'All sharks are a masterclass in design, but the blue shark is a work of art’: The wildlife with Monty Halls
23:24 GMT, 5 October 2012
23:24 GMT, 5 October 2012
There’s an annual pilgrimage I make. It’s fairly simple really, involving as it does picking up some pretty whiffy fish from a local market, packing it into the boat, and then motoring far offshore to drift across a wide horizon, leaving a rainbow trail of fish oil in my wake.
All I need to do is wait, and all that powers my progress are the elemental forces of the wind and tide.
It might take all day. It might take several days. But when I get lucky – and frequently I don’t – it’s always worth it.
Monty is hoping to get lucky and spot some sharks this week
This is a chance to pay homage to the most beautiful animal in the sea, a sapphire wraith that materialises off our coasts at the tail end of summer. It has crossed a vast ocean to meet us. Nature has equipped it to do so, for here is a Bedouin of the tides, perfectly designed to cruise the shallows as thousands of miles pass under its snow-white keel.
Using charts only it can understand, it harnesses the great currents created by the movement of the earth, subtly altering its direction and depth with a tail shaped like a dark scimitar.
Through day and night it draws ever closer to our ragged little island. With senses that are some of the most advanced in the animal kingdom, it detects the presence of fertile shallow waters, and for a few weeks it lurks offshore, an opportunistic hunter waiting in the shadows for its hapless prey.
And then it leaves, tracing the curve of the earth in an endless quest for food.
All sharks represent a masterclass in design, but the blue shark – oh, the blue shark is a work of art. It is as though the sea itself has taken shape, as though an eddy in a current has suddenly become flesh and gristle. Its back is not just blue, it is the deepest, darkest, purest azure you will ever see.
Imagine staring into tropical water as the sun dances around you – well, that is the colour of a blue shark. Its body is not just lithe, it represents such hydrodynamic perfection that it leaves no vapour trails of bubbles as it ghosts through the water. It is a spirit, a whisper of a predator, but for many of the fish it hunts it is the last thing they will ever see.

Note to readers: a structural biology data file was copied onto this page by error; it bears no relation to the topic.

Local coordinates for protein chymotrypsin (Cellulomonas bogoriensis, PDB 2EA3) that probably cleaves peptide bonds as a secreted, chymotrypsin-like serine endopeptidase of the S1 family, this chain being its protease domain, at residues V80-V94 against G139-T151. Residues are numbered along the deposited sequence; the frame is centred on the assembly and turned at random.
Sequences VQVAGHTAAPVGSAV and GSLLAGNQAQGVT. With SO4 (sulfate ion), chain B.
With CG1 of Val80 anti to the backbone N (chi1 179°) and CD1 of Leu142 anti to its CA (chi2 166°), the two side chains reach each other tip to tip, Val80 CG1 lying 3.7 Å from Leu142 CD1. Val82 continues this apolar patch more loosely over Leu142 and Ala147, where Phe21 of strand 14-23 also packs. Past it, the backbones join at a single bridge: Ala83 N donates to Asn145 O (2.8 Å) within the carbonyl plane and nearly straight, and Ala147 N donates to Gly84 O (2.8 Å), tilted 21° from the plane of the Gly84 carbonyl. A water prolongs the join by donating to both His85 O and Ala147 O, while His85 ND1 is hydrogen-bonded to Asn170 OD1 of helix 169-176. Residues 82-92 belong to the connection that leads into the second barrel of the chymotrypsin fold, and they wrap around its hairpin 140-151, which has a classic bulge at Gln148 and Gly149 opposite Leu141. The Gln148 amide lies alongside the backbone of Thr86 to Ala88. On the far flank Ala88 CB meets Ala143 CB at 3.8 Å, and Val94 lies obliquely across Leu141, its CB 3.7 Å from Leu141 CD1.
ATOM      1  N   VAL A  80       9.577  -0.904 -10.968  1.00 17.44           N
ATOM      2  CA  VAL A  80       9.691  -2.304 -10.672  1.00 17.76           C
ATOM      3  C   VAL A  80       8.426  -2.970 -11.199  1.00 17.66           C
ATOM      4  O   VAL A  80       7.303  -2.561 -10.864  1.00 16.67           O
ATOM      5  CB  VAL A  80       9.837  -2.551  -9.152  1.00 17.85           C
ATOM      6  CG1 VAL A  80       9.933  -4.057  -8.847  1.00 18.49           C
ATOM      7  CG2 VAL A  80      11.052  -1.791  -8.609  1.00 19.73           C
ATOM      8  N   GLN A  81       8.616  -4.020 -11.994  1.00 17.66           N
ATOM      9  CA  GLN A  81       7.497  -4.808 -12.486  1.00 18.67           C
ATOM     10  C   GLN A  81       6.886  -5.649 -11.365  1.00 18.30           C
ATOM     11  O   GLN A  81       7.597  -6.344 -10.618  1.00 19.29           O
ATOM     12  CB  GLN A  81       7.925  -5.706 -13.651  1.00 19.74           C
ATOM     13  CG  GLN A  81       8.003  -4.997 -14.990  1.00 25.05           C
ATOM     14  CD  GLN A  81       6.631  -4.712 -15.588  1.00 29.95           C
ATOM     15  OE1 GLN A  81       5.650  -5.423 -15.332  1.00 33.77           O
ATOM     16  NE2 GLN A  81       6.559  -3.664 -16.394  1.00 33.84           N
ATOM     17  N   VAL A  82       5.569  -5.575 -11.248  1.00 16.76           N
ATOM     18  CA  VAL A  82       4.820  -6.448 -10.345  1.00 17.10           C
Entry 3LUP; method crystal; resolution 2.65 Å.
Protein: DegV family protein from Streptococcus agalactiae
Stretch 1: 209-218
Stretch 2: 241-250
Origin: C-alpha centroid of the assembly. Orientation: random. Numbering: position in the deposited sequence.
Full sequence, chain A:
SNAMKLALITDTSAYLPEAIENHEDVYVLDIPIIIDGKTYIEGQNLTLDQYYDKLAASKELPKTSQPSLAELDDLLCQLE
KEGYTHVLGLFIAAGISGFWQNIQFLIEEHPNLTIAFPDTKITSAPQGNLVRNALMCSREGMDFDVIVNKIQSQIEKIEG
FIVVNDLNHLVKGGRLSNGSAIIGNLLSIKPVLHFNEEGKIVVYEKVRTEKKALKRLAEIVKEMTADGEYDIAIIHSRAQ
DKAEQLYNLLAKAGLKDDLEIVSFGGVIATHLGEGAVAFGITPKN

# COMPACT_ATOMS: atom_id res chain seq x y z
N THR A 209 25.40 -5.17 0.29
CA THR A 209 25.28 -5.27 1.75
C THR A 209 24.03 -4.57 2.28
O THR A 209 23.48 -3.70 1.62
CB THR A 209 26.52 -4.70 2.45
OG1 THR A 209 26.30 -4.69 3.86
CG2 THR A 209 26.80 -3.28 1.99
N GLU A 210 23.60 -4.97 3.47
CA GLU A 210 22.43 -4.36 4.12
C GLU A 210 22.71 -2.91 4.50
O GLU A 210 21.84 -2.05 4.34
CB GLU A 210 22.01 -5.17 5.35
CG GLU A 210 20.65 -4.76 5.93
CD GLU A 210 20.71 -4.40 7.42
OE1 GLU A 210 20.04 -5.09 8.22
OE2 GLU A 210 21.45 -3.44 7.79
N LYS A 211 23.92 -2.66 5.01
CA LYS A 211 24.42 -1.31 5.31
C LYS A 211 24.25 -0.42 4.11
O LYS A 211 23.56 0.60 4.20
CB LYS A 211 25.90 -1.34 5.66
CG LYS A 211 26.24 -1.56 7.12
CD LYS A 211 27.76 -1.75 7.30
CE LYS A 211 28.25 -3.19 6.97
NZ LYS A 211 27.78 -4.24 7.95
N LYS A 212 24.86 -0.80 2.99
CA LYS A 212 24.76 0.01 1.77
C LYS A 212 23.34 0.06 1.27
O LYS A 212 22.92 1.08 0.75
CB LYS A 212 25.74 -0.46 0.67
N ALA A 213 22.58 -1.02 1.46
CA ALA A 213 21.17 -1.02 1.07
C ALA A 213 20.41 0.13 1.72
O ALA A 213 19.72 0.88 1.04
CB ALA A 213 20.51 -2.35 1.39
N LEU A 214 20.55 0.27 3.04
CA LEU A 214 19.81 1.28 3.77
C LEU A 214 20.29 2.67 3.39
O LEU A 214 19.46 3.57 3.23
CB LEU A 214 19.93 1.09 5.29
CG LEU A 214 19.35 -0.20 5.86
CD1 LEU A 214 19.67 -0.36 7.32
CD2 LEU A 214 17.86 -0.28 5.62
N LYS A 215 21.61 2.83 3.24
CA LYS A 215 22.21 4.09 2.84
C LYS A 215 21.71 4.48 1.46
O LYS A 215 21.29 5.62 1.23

The blue shark is a work of art
And how have we chosen to respond to the presence of this animal Sadly, approximately 20 million are caught each year throughout the world, a great many of those as by-catch from commercial fishing. We relegate this creature to nothing more than a mistake, a waste of a hook on a glittering long-line to be hauled on board then thrown back over the side.
When they are caught deliberately by the shark fin trade, then the barbarity knows no bounds. Those elegant fins are hacked off as the animal still lives.
The body of the shark is then thrown back into the sea to spiral into the darkness, a wide-eyed and gasping comet ahead of a trailing cloud of its own blood.
Happily, the vast majority of UK fishermen will now tag and return the sharks, adding their own experience to that of the scientists, each fishing boat a research vessel in what is now a desperate quest for knowledge about a creature that inhabits the vast, echoing vaults of the open ocean.
And what of my own blue shark encounter Well, I waited and waited, but they didn’t come. There was no thrilling shadow under the boat and no dorsal fin glinting in the sun. They remain hidden for another year. After all, they’re in no hurry, it’s a route they’ve taken since time immemorial and one man in one boat will just have to be patient.
But, a few miles down the coast in Cornwall, the excellent marine photographer Charles Hood – now there’s a man who knows his sharks – was enjoying an epic encounter as I sat and peered at nothing. By one of those lucky twists of fate, in the boat with him – and very soon in the water with the sharks – was Jane Morgan, another brilliant photographer.
The image here was taken by her a few miles off Land’s End. Her photo is a celebration of the moment a lady and a shark danced around one another in the open sea, a symphony of light and elegance singing the blues.